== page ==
Saturday, September 30, 2006
According to the report, 90 percent of those surveyed said the North Korean law enforcement authorities do not abide by legal processes in arresting suspects or detaining them in jails.
About 22 percent of them experienced or heard from others that the authorities do not allow suspects to sleep during investigation, while 21.1 percent said torture was widespread. Some 17 percent directly or indirectly experienced abusive language and sexual harassment during investigation, and 17.5 percent underwent investigation for more than two months without an arrest warrant.
Prison inmates also usually suffer from torture and maltreatment, including abusive language, sexual harassment and beatings. Political offenders face compulsory labor 12-15 hours a day, according to the report.
In the case of female inmates, 57.7 percent of the defectors said they saw or heard that pregnant women were forced to have abortions.
Some of the surveyed also testified about illegal public executions.
The association has published reports on South Korea’s human rights every year since 1989, but this is the first time that it has released one on the North.
[Excerpt of a article by Kim Rahn, The Korea Times]
Friday, September 29, 2006
Blind public interest lawyer Chen Guangcheng found himself on the receiving end of a four-year, three-month sentence last week. He was charged with obstructing traffic and damaging property. Chen, who is best known for his work on behalf of women forced to undergo abortions or sterilizations. Chen has repeatedly angered local party officials in Linyi, particularly through his revelations about the forced sterilization program.
Recent months have also seen a tightening of control over religious affairs. In early July, respected preacher and religious activist Zhang Rongliang was jailed for seven and a half years on a pointedly non-religious charge: forging a passport. Later the same month, 82-year-old underground Catholic bishop Yao Liang was arrested along with another priest, according to Catholic activists. And on July 29 the resort city of Hangzhou was the site of what some witnesses call the biggest confrontation between security forces and Christians, a bloody clash over the demolition of a church involving thousands of protesters and police.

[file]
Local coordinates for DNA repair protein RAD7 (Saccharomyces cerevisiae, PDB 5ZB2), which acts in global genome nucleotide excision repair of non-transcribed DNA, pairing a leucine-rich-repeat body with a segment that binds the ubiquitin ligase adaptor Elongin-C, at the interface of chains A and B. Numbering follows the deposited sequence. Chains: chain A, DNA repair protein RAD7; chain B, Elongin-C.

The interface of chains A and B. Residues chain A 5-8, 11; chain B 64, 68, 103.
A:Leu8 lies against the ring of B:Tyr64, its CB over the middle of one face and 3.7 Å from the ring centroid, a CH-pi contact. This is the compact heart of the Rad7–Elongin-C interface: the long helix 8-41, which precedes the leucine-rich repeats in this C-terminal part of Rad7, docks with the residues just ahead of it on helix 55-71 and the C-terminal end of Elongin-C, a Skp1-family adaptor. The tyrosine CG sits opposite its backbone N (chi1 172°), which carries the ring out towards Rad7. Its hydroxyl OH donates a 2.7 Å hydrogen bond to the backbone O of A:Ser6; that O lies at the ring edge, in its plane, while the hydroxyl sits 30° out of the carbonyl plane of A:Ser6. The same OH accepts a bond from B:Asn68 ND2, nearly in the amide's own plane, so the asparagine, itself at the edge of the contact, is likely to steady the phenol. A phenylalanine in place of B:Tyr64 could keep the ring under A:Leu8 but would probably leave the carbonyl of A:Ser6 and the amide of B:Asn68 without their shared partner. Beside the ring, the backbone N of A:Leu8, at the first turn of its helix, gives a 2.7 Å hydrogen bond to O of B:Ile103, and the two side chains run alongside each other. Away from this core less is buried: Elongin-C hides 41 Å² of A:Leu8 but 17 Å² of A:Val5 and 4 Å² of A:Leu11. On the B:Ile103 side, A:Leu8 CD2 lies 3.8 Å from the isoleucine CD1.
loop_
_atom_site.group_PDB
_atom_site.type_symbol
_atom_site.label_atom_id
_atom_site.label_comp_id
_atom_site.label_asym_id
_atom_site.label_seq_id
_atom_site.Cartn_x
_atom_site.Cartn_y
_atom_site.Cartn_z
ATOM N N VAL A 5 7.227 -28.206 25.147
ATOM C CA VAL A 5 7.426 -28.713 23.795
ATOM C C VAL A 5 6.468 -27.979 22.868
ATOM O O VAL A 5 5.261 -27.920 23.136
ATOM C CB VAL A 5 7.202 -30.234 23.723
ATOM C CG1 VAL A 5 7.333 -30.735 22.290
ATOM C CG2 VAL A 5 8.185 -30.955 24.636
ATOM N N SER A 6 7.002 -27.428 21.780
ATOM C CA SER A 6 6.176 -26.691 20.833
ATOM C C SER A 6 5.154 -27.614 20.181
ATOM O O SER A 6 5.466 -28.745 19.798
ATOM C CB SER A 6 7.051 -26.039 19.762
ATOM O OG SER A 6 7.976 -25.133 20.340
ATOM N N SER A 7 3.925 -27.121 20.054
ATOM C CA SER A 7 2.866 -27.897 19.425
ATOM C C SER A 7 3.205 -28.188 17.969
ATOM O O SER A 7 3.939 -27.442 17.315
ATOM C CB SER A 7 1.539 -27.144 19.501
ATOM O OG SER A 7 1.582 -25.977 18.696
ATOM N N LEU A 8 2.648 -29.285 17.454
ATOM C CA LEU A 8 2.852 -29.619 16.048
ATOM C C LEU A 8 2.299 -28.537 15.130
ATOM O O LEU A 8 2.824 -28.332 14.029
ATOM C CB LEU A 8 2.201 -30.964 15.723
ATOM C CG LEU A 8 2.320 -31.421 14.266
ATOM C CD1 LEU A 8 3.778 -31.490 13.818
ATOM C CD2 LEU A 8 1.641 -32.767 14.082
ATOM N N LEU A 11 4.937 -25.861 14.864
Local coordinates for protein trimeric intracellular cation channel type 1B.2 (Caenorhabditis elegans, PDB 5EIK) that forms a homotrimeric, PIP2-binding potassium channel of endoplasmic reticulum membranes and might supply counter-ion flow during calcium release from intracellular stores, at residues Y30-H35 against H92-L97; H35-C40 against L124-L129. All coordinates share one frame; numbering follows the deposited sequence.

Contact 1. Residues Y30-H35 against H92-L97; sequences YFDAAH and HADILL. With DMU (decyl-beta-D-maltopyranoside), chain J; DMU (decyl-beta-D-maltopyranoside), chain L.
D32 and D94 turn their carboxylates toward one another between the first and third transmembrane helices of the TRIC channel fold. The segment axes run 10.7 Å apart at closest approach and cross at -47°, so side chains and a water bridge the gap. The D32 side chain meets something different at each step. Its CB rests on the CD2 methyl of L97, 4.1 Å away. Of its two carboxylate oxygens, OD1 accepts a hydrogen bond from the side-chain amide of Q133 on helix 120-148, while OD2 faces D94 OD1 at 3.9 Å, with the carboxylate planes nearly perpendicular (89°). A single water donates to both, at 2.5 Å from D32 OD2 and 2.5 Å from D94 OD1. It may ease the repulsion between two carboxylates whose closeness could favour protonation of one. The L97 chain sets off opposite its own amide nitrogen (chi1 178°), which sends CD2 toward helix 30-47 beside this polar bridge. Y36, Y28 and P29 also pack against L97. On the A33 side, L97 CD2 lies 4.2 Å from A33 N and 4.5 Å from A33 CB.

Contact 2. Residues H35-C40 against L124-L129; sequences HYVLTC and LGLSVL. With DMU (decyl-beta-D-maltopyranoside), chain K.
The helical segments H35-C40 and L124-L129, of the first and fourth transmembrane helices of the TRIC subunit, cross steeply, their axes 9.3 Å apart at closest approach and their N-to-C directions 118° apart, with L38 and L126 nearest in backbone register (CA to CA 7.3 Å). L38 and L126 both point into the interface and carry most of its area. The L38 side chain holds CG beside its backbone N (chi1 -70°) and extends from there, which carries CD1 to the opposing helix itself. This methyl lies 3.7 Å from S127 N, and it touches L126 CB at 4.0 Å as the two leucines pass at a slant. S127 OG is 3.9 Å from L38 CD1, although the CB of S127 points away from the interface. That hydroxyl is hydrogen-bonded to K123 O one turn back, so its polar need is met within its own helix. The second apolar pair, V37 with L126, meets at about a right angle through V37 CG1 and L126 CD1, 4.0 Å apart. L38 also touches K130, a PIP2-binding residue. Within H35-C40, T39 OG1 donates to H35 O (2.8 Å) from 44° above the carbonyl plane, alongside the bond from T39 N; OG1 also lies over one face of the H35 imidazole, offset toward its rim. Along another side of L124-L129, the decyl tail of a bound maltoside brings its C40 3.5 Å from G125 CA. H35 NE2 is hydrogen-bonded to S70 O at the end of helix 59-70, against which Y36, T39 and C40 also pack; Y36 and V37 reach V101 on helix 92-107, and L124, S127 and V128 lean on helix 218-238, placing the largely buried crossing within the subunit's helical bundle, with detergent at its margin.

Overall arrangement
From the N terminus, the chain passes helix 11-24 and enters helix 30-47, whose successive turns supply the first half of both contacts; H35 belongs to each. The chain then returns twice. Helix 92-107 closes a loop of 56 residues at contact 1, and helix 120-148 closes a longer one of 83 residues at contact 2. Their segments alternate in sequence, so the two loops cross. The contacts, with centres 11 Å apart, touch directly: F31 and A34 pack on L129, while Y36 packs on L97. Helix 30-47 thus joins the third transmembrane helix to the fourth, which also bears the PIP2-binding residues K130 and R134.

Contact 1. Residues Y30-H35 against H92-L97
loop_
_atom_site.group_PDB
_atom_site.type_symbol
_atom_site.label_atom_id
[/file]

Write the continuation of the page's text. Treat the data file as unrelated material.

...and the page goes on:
China watchers remain divided about just how centrally coordinated such actions are. Some speculate that China's President Hu Jintao is putting on a show of strength to bolster his relatively weak grip on the reins of power; the crackdown is seen as clearing the decks of potentially embarrassing dissenters before Beijing hosts the Olympic Games in the summer of 2008. The Chinese authorities are particularly sensitive to media coverage in periods leading up to major events like the Games.
Whatever the reasons behind them, though, there is little doubt that the jailings and other measures are having a chilling impact. "Of course it makes us scared," says one Christian who witnessed the clash at Hangzhou. "We call it killing the chicken to scare the monkey. They are using us as an example so that other Christians in the rest of the country are obedient."
[Excerpted from TIME Asia]
Thursday, September 28, 2006
So Japanese and Korean leaders, as well as a top underground Chinese church leader, etc. were able to brainstorm new strategies as the Chinese continue to crackdown with the runup to the Olympics approaching.
General consensus was that our meetings were fruitful. and that by the grace of God!
A rep from DC attended several hours of our meetings and gave a speech to us, and then had to listen to us (courteously-ha!) lambast the US diplomatic missions abroad for their over-caution in implementing the NKHR Act on the ground in tougher environments, e.g. Laos, Vietnam, Cambodia, and of course, China.
On other fronts, I just returned from the Lao-Thai border a week back, assisting in the successful rescue of 7 North Korean refugees. [See BBC television coverage on this, "Escaping from North Korea", at the following URL: http://search.bbc.co.uk/cgi-bin/search/results.pl?tab=all&go=homepage&q=North+Korean+refugees&scope=all&Search.x=26&Search.y=9 ]
The U.S. State Department, in its annual International Religious Freedom Report released this month, quoted defectors and others as saying North Korea imprisoned and executed people who tried to practice religion.
An article on Wednesday in Pyongyang's official Rodong Sinmun daily said: "The U.S., after the September 11 incident, has murdered many Muslims in cold blood in its mainland, Afghanistan and Iraq and made no bones about insulting and overriding Islam and Islamic culture.
"The United States is not a 'religious judge' but a chief culprit in the repression and extermination of religion which should be put in the dock of a religious trial," Rodong Sinmun said, according to an authorized translation.
Reclusive North Korea, which governments and human rights groups say has one of the worst rights record in the world, bristles at any criticism of how it treats its citizens.